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May 9, 1967

A/S ACADIA, Libellant,
CURTIS BAY TOWING COMPANY OF PA. and Louis Szalejko, Respondents, v. REDERIAKTIEBOLAGET TRANSATLANTIC, Impleaded Respondent and TUG REEDY POINT and TUG NORTH POINT, Impleaded Claimants

The opinion of the court was delivered by: KIRKPATRICK

 KIRKPATRICK, District Judge.

 While being docked, assisted by two tugs, at a pier in the Port of Philadelphia, the Acadia collided with another vessel and with the pier. The owners of the Acadia began this action to recover for the resulting damage against the owners of the tugs and their employee, Louis Szalejko, who was acting as pilot and whose negligence is alleged to have caused the accident.

 The Acadia was operating under a time charter between her owners and the impleaded respondent, the charterer. The tugs were owned by respondent, Curtis Bay Towing Company (Curtis Bay). The contract under which Curtis Bay was employed was in writing and had been executed by the agent of the charterer who signed it with the name of the libellant.

 Curtis Bay pleaded a number of defenses to the libel among which was that the action was barred by the pilotage clause contained in the dockage contract which provided, in effect, that, when the pilot goes aboard the vessel and uses its engines, he will be the servant of the vessel being assisted and that neither the party furnishing the tugs nor the tugs nor the pilot will be liable for any damage resulting from the pilot's handling of the vessel. Another clause of the contract provides that, where the charterer orders the services of the towing company without having been authorized to bind the vessel to the pilotage clause, it will indemnify the towing company for all damage and expenses which it may incur in consequence of such lack of authority.

 The motion now before me describes itself as "a motion for summary judgment in the nature of a motion to strike the defense" of the pilotage clause.

 The principal argument advanced by the libellant to support this motion is that the pilotage clause in the charterer's contract with Curtis Bay was of no effect as to it for the reason that the charterer had no authority to bind it by the pilotage clause. The charter party provided nothing more with regard to pilotage than that the charterer was to "provide and pay for * * * pilotages," certainly not enough to commit the owner to the terms of whatever contract relating to pilotage the charterer should make.

 In People of State of California v. The Jules Fribourg, D.C., 140 F. Supp. 333, 340, a case very nearly on all fours with the one now before me, the Court said,

The charterer had the authority to provide for pilotage, but whatever undertaking it entered into in doing so was its own responsibility. It is not reasonable to imply from the charterer's authority to provide a pilot, the incidental authority either to waive any rights of the owner or to subject the owner to an employer's responsibility for the actions of a person who in fact was controlled by and owed primary allegiance to another employer. The implication of such authority would not be justified even if, as the tug company contends, the owner of the Jules Fribourg was aware that pilotage clauses such as the present one were in frequent use.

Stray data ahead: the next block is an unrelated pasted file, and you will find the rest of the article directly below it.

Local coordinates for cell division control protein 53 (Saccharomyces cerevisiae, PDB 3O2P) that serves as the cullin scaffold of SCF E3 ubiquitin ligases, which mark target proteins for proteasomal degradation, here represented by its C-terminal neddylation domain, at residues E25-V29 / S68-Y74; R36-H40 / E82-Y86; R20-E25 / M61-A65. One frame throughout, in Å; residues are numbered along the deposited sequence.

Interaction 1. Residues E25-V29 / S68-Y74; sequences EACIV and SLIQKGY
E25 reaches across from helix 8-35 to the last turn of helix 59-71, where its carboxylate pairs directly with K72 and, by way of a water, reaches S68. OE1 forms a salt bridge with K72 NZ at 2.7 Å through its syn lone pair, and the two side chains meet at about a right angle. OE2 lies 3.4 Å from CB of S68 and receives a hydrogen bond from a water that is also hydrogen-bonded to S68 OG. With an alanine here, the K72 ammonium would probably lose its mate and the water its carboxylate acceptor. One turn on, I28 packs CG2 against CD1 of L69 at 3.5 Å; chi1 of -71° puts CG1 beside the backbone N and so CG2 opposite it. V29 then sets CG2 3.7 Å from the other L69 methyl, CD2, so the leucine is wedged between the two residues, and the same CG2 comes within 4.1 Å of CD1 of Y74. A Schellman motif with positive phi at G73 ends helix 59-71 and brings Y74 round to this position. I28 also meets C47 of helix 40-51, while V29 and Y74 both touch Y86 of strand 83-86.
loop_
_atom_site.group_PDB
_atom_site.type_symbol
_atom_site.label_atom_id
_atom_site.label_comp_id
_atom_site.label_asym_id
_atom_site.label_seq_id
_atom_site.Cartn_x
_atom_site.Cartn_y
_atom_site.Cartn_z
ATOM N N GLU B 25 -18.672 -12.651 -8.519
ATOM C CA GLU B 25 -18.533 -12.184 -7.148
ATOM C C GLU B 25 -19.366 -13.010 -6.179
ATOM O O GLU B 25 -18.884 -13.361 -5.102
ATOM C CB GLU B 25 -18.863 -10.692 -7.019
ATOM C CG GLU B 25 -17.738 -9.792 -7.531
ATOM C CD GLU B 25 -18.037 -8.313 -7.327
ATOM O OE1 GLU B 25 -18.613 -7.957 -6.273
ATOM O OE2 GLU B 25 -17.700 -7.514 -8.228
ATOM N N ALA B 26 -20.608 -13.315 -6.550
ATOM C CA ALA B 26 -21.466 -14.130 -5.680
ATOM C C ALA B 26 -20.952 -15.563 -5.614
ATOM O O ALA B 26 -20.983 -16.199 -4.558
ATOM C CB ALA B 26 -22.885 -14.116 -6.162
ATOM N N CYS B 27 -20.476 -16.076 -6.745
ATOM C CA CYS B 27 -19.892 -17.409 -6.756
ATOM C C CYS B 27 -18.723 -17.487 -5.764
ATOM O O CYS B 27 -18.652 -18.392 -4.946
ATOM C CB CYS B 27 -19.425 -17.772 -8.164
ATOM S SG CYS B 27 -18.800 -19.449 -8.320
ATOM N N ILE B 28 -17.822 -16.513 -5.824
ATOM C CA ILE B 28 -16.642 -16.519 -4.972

It seems to me that the last sentence of the above quotation disposes of the respondent's argument based upon the fact that the libellant knew that a standard contract for towage in use in the Port of Philadelphia contained a pilotage clause as well as the stipulated fact that the incorporation of pilotage clauses in towing agreements was the universal practice of towing companies in this port. Implied acceptance of the pilotage clause is not called for by equitable considerations. The towage contract also contained the indemnity clause above referred to providing for the protection of the towing company in the event that the charterer had no authority to bind the ship. It is stipulated that both of these clauses appear in all towage contracts in Philadelphia. Hence, the parties must have contemplated that there could be circumstances in which the ship would not be bound by the pilotage clause in which case the towing company would be protected by the indemnity clause. In the absence of express authorization or ratification, there is no reason in law or fact to imply that the shipowner consented to accept the risk involved rather than to allow the charterer, who was bound to provide the pilotage, to take the risk.

 See also The West Eldara, 2 Cir., 104 F.2d 670; Rawls Brothers Contractors, Inc. v. United States, D.C., 251 F. Supp. 47; States Marine Corp. v. Victory Carriers, Inc., 9 Cir., 272 F.2d 463.

 Inasmuch as I am satisfied that the pilotage clause does not bind this libellant, there is no need to discuss the points raised attacking its validity.

 Rule 56(d) provides that, "If on motion under this rule judgment is not rendered upon the whole case * * * the court * * * shall * * * make an order * * * directing such further proceedings in the action as are just." There being no dispute as to any material fact concerning the issue discussed in the foregoing opinion, I conclude that this libellant is not bound by the pilotage clause contained in the contract ...

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